Obsession – Order Of Chaos

September 5, 2012 in Reviews by Kylie

Obsession
Order Of Chaos
2012

Please forgive me for all my transgressions in criticizing Gene Adam, Ralf Scheepers, Timo Kotipelto, and Joacim Cans for all these years. You may now return Mike Vescera’s voice to whatever circle of Dante’s Inferno from whence it came.

Yeah, the vocals here are that bad. Imagine the perfect storm of poorly misplaced screams and high-pitched vocals provided by the unholy lovechild of Gene Adam and Timo Kotipelto and remove any idea that the 50 year old vocalist might not have yet entered puberty. Mike Vescera did do vocal work for Yngwie about 20 years ago, so that should be a red flag right there. It’s saying something when I start off a discussion with vocals and not the riffs (which I should say are incredibly good).

Everything starts off perfectly with a killer up-tempo riff, quickly joined by a pulsating double bass beat in “Order Of Chaos.” Then, all of a sudden, “who’s strangling the cat?” Did Ripper Owens suddenly lose all of his talent? Thankfully no, but it’s still not a pleasant sound. We’re mercifully treated to a killer set of guitar solos from Scott Boland and John Bruno. However, Mike just won’t go away (usually the case when it’s a band built around the vocalist).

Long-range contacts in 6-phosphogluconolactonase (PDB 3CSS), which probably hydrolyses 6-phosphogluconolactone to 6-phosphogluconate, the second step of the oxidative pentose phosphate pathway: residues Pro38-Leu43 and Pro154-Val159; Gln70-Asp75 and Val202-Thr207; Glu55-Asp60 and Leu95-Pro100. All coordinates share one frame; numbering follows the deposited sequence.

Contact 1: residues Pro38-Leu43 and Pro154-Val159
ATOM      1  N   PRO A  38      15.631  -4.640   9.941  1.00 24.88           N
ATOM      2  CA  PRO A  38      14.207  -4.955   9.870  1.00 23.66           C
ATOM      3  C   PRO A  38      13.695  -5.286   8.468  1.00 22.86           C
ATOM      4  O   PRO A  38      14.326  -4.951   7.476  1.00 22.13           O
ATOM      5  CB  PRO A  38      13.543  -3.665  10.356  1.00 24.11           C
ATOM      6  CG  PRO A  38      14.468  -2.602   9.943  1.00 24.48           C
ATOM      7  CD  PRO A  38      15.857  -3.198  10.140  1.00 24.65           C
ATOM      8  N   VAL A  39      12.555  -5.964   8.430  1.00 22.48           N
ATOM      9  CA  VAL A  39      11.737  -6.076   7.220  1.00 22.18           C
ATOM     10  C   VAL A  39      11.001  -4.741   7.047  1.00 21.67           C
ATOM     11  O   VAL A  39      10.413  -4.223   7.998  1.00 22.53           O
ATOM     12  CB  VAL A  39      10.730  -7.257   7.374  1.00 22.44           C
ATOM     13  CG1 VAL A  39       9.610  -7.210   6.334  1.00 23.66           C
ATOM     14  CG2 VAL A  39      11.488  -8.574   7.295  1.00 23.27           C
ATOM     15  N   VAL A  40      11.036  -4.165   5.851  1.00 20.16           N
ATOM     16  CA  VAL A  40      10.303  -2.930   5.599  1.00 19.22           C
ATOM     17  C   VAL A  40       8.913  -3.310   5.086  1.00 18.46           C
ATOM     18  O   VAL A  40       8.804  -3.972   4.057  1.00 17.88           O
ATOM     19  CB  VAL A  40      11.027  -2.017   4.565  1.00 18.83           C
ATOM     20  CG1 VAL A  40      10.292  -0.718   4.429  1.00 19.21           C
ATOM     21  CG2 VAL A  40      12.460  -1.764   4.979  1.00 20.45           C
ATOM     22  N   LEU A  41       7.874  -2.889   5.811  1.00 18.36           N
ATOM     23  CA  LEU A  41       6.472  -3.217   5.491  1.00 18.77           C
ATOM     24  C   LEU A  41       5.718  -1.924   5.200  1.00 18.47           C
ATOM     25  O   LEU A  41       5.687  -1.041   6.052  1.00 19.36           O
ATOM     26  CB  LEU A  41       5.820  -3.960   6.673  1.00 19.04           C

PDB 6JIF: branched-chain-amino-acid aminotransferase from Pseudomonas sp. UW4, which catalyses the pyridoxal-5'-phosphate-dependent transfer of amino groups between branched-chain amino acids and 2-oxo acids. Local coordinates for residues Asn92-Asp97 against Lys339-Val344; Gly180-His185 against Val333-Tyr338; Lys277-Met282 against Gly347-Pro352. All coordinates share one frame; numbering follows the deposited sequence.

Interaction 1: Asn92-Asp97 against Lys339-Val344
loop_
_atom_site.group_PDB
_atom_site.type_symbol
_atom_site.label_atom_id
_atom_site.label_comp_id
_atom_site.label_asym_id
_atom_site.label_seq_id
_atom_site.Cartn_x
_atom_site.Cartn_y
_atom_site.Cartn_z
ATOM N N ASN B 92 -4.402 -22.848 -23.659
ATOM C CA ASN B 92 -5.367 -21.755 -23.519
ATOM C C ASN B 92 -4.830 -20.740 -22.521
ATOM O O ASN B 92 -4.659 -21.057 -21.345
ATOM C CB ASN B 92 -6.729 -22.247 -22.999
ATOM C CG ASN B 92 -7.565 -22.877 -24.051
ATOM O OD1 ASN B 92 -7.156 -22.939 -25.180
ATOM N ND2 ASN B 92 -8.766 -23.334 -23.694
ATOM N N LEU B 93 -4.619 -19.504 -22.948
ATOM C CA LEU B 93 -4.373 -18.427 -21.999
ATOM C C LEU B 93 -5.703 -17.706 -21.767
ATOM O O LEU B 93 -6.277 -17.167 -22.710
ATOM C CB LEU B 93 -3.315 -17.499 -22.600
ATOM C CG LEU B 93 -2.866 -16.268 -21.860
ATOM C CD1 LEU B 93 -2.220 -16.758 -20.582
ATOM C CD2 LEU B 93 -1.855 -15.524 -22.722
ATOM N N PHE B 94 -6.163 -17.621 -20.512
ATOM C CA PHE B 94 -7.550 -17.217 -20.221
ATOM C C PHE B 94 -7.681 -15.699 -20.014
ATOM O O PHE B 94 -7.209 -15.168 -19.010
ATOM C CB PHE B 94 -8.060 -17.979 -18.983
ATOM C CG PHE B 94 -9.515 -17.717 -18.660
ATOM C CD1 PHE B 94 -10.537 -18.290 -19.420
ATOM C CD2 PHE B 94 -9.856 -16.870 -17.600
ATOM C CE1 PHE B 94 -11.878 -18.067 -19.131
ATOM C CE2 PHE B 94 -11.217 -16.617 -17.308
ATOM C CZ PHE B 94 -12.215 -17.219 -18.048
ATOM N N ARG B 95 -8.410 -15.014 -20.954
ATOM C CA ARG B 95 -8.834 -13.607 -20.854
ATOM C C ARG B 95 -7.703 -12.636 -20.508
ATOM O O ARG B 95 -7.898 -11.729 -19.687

Actually, the entire album follows a similar pattern. Great guitar riffs, fantastic drumming, lethal soloing, and a castrated elf caterwauling over everything and making it the musical version of cognitive dissonance. You love the yummy rifftastic metal center, but it’s encased in this horrible vocal shell that leaves a nauseating aftertaste.

It’s hard to pick a favorite, as all the songs are quite enjoyable (provided you can ignore nails on a chalkboard). “Order Of Chaos” and “Cold Day In Hell” have both the best riffs and the coolest solos, but “Order Of Chaos” also boasts the worst vocals on the album (an impressive feat).

So yes, musically, this is an excellent traditional/USPM release, but it’s so hard to listen to. The compositions are similar to stuff you’d hear on a mid-80s Shrapnel Records LP, where you have the riff for the song and then a crapload of fret-burning solos over a simple vamp (and this is made better with two shredders on the album). Now if only Mike were as talented as his backing band…

 Kylie’s Rating: 1.75 out of 5. (Or, if you can locate the secret stash of the karaoke versions: 4.25 out of 5)